Viking Technology has started shipping their new lineup of ultra high capacity (UHC) SSDs designed to replace 3.5” HDDs in capacity-demanding applications that can take advantage of flash memory. The Viking UHC-Silo drives use planar eMLC NAND memory in custom packaging with raw NAND capacities of 25 TB and 50 TB, and consequently are currently the highest capacity SSDs available on the market.

An increasing number of datacenters these days use both SSDs and HDDs, balancing the high performance of SSDs with HDDs' ability to store huge amounts of data relatively cheaply. Meanwhile, there is an emerging category of all-flash or hybrid storage systems that either do not use hard drives at all, or use HDDs mostly for things like “cold” archives. Such systems are rather energy efficient and offer high performance thanks to the heavy use of solid state storage.

Nevertheless, when it comes to bulk storage, their requirements are similar to the requirements of datacenters using HDDs: maximum capacity per cubic meter, maximum capacity per watt, high availability, and predictable cost per GB. Viking’s UHC-Silo SSDs were designed for the aforementioned kinds of applications — in some cases, they are going to replace hard drives for huge databases or even “cold” storage, in other cases they are going to sit between “warm” and “cold” storage. Given that many applications may benefit from SSDs, demand for high-capacity flash storage devices is growing in general.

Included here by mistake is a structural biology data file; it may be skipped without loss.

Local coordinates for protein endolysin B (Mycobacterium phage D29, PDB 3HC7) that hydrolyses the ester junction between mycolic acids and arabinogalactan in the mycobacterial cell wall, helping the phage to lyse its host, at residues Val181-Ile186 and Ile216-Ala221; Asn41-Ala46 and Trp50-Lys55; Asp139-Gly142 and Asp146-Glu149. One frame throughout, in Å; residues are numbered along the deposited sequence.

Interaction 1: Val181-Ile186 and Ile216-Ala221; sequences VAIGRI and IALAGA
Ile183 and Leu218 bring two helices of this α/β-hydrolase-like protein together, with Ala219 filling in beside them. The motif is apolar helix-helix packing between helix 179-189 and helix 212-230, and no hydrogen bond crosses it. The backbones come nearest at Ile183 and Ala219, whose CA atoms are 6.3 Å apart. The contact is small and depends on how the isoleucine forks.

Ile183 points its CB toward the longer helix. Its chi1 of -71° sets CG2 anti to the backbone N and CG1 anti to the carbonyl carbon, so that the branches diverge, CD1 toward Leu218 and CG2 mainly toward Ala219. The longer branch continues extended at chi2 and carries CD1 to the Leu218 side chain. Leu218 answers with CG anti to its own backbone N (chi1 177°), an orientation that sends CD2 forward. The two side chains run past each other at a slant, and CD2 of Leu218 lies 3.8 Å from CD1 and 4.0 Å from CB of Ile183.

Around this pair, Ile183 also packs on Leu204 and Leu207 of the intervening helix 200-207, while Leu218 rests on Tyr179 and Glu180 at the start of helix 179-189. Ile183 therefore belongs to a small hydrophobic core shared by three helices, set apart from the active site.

The Viking UHC-Silo SSDs come in a 3.5” form-factor (a rarity for any kind of SSD) and utilize a SAS 6 Gbps interface, two features that make the drives particularly well-suited for replacing high capacity HDDs. The drives are designed for mixed workloads that do not generate more than 1 DWPD and do not require very high performance. The UHC-Silo SSDs offer sustained sequential read/write speed of 500/350 MB/s as well as up to 60,000/15,000 random read/write IOPS, which is in line with other extreme capacity SATA SSDs and is a result of their internal architecture and limitations of contemporary controllers. In fact, given the UHC-Silo's performance limitations (350 MB/s sustained write speed), it's impossible to write more than 30 TB of data in a single day. So while the 25 TB version can physically support 1 DWPD over five years (this is what Viking guarantees), the 50 TB model cannot physically support more than 0.6 DWPD. The latter fact essentially means that, assuming Viking's sustained performance figures are reasonably accurate, the TBW rating of the 50 TB SKU (91.25 PB) cannot be physically exceeded during the warranty period.